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"Micro-Captive" Tax Updates from the North Carolina Captive Conference

Tax Burden-SF
August 24, 2018

At the 2018 North Carolina captive conference, Charles "Chaz" Lavelle, senior partner, Bingham Greenebaum Doll LLP, discussed Internal Revenue Code (IRC) Section 831(b) changes over the last year. Mr. Lavelle presented the incremental cap on premiums as follows. 

  • 2016—$1,200,000
  • 2017—$2,200,000
  • 2018—$2,300,000
  • 2019—indexed in $50,000 increments

As a reminder, pursuant to the Protecting Americans from Tax Hikes Act of 2015 (PATH Act), H.R. 34, a captive with gross premium revenues that do not exceed a certain threshold may make an election under IRC Section 831(b). An 831(b) captive is taxed solely on its investment income, and the premium income is exempt from federal income tax. Otherwise, it is treated no differently from other captives. In 2017, the threshold on annual premium for an 831(b) captive was increased from $1.2 million to $2.2 million and subsequently increased to $2.3 million in 2018 because the threshold is indexed. The threshold will be indexed in $50,000 increments beginning in 2019 and going forward. 

Mr. Lavalle said there were also some clarifications for small captive insurers in the Consolidated Appropriations Act of 2018, H.R. 1625, commonly referred to as a spending bill, enacted on March 23, 2018, that cleared up questions raised about the diversification requirements. Readers may find out more about these changes in an April 2018 Captive.com article written on the topic by Saren Goldner and P. Bruce Wright of Eversheds Sutherland (US) LLP.

Small Captive Insurance Company Court Cases

Mr. Lavelle explained that in addition to the recently decided Avrahami (Judge Holmes) and Reserve Mechanical (Judge Kerrigan) small captive insurance tax court cases, three more cases have been tried, two of which have been fully briefed. 

The three cases, said Mr. Lavelle, include Caylor (Judge Holmes), for which there is no opinion yet and which involved a brother-sister arrangement and no risk pool; Wilson (Judge Holmes), which he said has been sidetracked because of motions and likely will not be due in until the fall of 2019; and Syzygy, a Delaware captive case where the Internal Revenue Service (IRS) seeks to tax both the insured and the captive insurer to deny a deduction to the insured and tax the premiums.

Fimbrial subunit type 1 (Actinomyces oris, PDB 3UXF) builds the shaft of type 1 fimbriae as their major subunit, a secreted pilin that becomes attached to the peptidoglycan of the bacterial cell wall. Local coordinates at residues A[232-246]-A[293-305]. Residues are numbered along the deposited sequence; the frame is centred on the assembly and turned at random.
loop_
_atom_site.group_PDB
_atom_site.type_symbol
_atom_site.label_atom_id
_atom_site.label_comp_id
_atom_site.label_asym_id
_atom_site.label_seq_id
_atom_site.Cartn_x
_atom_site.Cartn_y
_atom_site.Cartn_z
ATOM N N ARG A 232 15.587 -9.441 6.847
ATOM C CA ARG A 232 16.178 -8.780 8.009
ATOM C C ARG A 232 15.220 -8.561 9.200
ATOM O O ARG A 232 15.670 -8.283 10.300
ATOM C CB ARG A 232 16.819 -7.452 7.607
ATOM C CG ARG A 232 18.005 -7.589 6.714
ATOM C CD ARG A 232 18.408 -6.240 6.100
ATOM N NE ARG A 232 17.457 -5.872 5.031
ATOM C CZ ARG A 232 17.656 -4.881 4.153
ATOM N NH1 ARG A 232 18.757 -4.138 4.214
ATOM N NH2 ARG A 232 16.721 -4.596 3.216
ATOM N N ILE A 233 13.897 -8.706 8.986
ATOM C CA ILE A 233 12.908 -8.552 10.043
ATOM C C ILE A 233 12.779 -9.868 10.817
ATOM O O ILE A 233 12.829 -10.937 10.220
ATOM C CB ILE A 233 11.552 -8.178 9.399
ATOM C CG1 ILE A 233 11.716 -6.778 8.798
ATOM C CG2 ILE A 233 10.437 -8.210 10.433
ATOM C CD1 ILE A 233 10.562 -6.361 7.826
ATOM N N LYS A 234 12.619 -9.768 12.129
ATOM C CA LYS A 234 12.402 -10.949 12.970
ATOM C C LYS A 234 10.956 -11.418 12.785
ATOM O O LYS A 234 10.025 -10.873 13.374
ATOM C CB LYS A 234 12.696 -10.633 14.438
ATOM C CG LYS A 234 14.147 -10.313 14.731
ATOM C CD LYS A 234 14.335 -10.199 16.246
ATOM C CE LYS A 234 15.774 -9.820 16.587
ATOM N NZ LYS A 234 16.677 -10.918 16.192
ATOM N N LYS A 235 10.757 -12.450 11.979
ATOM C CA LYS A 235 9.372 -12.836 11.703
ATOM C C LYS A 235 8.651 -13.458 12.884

Commenting on Avrahami and Reserve Mechanical, copresenter Mr. Wright of Eversheds Sutherland (US) LLP said that he believes the overarching theme for both cases is related to the judges' concerns that the risk pools had no losses. 

Specifically in Reserve Mechanical, Mr. Wright said that Judge Kerrigan focused on the notion of a circular cash flow in the risk pool. The judge did not find losses, had issues with the attachment points, did not believe that any losses would reach the pool, and therefore concluded that the pool had no credibility. 

Mr. Wright pointed out that the issue for small captive insurers using pools for risk distribution [in order to be treated as insurance for tax purposes] is figuring out "what will need to be done relative to putting losses in a pool to hedge issues brought up by the tax court surrounding risk pools."

"Campaigns" and Global Settlement Initiative?

Mr. Lavelle said that the IRS's Large Business and International Division (LB&I) (large public companies down to those with $10 million in assets) has redirected its audit philosophy to focus its resources on specific issues ("campaigns"), rather than performing comprehensive general audits.   

Per Mr. Lavelle, traditionally IRS agents would continually audit large public companies, year after year, to watch successive business cycles. More recently, the IRS is moving away from this approach in favor of focusing on "campaigns." The first of these 13 "campaigns," announced on January 31, 2017, was "micro-captives," which Mr. Lavelle suggested is somewhat counterintuitive, given that the original effort was directed at large business.

The IRS is exhaustively and "exhaustingly" auditing small captives and advancing several to appeals and to court, said Mr. Lavelle. Many people think that this may alternatively lead to a global settlement initiative. Mr. Lavelle said that while this has gotten a little press, he thinks a global settlement is probably not likely. A global settlement would mean that all taxpayers that fit "X" criteria (i.e., a pure tax shelter) would be invited by the IRS to "come in" to get a one-time deal.

However, Mr. Lavelle said many individuals believe that micro-captives are not appropriate for global settlement initiative because "the IRS has consistently said that this is a legitimate transaction for risk management purposes and [they are] just concerned with a few situations that are out there."

With Notice 2016–66, Mr. Lavelle said that "the IRS [said it] really doesn't know what these situations are, they are really just trying to get their hands around these transactions." Mr. Lavelle continued, "That's why we are getting this rush of information."

Therefore, without a "good" working definition, there is no way to define what would fall into a global settlement, according to Mr. Lavelle.

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